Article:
The UK could slow down climate change by converting land used for animal farms to forests, says research.
Harvard University found in a new study that the UK could slow down the devastating effects of climate change and still be able to grow enough protein for the whole population by turning animal farms into forests.
The study claims that if the land currently used for animal farms and growing animal feed crops will be turned into forests, then it would be able to soak up 12 years worth of carbon emissions.
“It’s essential for the UK to have a Paris-compliant food system and right now it’s far from that,” Dr Helen Harwatt from Harvard University, lead author of the study, told Vegan Food and Living.
“Our research shows for the first time that it’s possible — and could deliver multiple benefits to the UK population, including more provisions of healthy food, and more forest areas for recreation.”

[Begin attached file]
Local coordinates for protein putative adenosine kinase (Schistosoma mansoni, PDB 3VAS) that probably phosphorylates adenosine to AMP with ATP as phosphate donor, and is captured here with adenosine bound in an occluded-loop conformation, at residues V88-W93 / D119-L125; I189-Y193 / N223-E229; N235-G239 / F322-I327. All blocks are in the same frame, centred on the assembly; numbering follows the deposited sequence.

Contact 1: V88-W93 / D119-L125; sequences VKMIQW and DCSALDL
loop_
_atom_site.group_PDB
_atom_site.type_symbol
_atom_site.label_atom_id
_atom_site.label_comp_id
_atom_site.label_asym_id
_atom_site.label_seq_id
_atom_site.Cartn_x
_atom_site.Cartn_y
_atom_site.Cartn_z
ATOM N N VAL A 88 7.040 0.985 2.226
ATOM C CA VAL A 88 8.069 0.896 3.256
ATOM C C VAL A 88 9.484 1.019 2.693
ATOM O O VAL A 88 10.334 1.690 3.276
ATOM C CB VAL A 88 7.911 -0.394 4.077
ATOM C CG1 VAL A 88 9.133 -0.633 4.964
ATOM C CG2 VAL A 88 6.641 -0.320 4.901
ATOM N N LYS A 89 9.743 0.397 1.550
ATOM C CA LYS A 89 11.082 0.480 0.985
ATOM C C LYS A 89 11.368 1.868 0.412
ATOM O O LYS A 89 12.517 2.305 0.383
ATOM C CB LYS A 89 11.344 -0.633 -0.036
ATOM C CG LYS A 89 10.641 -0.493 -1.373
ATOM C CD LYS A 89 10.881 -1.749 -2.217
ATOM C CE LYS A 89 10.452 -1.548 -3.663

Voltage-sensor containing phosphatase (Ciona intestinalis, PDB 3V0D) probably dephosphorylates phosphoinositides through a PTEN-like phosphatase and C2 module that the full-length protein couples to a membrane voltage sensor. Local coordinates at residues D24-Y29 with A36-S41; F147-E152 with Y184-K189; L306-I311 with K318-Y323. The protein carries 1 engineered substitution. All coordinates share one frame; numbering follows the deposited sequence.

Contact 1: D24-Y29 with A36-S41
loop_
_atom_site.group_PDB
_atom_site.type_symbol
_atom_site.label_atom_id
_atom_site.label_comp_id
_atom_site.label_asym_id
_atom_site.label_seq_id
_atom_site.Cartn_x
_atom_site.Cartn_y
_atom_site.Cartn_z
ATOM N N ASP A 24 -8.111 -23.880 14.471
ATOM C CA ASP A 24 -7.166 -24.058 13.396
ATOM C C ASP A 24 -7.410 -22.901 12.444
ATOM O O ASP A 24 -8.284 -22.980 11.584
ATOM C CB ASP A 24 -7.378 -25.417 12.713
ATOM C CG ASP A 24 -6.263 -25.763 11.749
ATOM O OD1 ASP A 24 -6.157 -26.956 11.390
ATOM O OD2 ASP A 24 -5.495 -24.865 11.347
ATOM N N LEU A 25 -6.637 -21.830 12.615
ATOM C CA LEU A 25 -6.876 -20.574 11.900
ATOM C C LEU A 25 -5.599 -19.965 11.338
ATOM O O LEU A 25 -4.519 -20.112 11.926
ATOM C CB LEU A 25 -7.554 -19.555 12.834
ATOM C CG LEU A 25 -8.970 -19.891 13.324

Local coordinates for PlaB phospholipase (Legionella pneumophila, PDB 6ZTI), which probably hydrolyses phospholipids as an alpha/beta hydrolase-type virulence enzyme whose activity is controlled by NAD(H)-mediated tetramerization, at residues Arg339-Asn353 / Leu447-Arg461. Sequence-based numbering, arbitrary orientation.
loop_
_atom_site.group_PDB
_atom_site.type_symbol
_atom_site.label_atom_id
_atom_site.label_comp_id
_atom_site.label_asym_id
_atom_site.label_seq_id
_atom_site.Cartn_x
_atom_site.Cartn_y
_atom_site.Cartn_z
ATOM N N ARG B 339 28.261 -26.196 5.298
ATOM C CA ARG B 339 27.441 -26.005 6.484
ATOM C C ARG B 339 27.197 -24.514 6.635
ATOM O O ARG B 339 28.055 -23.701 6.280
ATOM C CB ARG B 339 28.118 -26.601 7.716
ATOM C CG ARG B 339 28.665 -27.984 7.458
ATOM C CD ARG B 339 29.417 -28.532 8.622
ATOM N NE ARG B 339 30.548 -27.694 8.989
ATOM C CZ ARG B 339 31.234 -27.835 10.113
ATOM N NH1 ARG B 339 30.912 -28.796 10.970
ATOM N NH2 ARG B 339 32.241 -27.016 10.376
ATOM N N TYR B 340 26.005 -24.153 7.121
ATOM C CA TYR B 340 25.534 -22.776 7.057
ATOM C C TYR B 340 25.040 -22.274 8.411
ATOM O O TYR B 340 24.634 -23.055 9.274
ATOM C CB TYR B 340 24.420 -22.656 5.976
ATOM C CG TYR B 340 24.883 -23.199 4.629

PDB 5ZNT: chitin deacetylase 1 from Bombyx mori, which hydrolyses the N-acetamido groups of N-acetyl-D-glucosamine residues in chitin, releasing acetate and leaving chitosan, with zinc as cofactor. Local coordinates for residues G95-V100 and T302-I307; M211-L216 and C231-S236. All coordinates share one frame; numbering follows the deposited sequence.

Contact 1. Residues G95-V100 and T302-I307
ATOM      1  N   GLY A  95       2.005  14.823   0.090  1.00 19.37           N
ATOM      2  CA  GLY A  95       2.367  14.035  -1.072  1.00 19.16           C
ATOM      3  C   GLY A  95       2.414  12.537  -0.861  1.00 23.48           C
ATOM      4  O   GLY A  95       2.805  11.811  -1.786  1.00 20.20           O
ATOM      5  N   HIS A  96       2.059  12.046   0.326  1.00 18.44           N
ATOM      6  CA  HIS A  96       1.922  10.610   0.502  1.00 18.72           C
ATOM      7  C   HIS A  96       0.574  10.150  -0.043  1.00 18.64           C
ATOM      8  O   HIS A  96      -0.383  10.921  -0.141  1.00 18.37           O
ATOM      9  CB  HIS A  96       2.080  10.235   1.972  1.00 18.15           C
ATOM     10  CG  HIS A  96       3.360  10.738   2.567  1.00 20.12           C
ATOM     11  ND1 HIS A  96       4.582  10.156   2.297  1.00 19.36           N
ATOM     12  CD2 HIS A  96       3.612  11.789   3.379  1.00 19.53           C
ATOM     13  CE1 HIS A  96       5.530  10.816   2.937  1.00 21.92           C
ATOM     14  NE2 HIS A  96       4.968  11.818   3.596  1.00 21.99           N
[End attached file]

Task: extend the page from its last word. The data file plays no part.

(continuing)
“The new habitats would also create opportunities to tackle the wildlife crisis by reintroducing wildlife, such as beavers, turtle doves and lynx — which is also great news for a nation of animal lovers.”
Co-author Dr Matthew Hayek from Harvard University added that the UK is well suited for growing forest to combat climate change as forests covered the UK hundreds of years ago.
“Most grazing occurs on pastures that would return to forests if left untouched by humans and farm animals,” he said.
“Forests not only pull carbon dioxide from the atmosphere, but also provide a range of co-benefits such as water filtration, flood defense and greater soil carbon capture — which will all become even more important as the impacts of climate change increase.”
“While there are huge opportunities to diversify farming and food production on croplands, many pasturelands in the UK are better suited for shifts to reforestation than they are for crop production. This needs to be supported by addressing the financial and social barriers.”
The new research in Harvard University will be launched at the Grow Green Conference in the British Library today, where animal farmers who turned vegan will speak about their vegan journey as well as vegetable farming.